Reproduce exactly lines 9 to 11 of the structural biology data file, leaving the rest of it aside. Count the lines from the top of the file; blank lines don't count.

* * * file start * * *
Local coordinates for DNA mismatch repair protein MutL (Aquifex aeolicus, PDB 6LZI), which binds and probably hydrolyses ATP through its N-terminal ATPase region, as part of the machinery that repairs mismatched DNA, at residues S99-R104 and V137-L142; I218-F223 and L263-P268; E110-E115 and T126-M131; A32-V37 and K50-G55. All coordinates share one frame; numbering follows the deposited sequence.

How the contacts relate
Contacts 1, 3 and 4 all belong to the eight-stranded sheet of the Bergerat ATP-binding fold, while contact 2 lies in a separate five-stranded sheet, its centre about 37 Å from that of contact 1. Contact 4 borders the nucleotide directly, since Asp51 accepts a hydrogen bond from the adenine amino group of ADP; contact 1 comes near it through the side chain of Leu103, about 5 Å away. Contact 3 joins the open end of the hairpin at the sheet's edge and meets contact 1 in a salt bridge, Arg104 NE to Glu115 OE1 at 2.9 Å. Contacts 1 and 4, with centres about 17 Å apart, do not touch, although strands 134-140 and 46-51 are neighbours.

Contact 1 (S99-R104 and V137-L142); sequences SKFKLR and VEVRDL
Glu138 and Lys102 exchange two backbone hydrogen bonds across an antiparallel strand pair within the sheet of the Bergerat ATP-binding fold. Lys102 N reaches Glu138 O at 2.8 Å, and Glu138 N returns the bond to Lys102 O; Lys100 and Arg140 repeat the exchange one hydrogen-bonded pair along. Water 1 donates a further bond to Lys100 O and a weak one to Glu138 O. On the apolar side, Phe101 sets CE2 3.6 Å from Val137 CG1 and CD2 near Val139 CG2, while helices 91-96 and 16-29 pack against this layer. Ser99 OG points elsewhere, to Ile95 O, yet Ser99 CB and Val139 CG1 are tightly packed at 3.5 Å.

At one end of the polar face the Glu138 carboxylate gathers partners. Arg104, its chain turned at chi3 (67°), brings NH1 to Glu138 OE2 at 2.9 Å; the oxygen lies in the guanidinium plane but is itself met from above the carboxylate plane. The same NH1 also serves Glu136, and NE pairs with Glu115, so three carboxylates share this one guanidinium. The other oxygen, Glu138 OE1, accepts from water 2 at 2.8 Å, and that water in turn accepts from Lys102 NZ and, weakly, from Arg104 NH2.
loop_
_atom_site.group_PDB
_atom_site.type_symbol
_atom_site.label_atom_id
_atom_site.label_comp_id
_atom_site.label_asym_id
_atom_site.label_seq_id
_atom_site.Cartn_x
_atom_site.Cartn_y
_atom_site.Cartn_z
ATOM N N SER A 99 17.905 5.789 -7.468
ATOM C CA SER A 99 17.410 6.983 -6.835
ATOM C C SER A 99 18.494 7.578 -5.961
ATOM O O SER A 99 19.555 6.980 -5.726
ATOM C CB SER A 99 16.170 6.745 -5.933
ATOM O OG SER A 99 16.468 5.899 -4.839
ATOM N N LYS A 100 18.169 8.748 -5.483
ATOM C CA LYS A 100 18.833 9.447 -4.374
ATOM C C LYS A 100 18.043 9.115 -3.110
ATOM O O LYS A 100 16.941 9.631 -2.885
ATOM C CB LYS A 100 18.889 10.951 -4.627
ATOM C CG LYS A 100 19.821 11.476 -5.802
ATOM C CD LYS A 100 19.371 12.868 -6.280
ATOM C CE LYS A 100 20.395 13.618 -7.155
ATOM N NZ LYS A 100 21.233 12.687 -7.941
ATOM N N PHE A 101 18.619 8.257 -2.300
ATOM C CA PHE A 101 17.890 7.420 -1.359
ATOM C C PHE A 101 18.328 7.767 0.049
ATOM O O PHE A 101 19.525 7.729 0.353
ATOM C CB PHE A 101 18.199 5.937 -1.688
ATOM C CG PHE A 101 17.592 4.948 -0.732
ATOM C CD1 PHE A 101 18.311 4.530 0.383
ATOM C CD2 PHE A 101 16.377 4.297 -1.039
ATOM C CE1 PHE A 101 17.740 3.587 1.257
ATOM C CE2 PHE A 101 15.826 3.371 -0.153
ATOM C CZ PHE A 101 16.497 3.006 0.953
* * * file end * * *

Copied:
_atom_site.type_symbol
_atom_site.label_atom_id
_atom_site.label_comp_id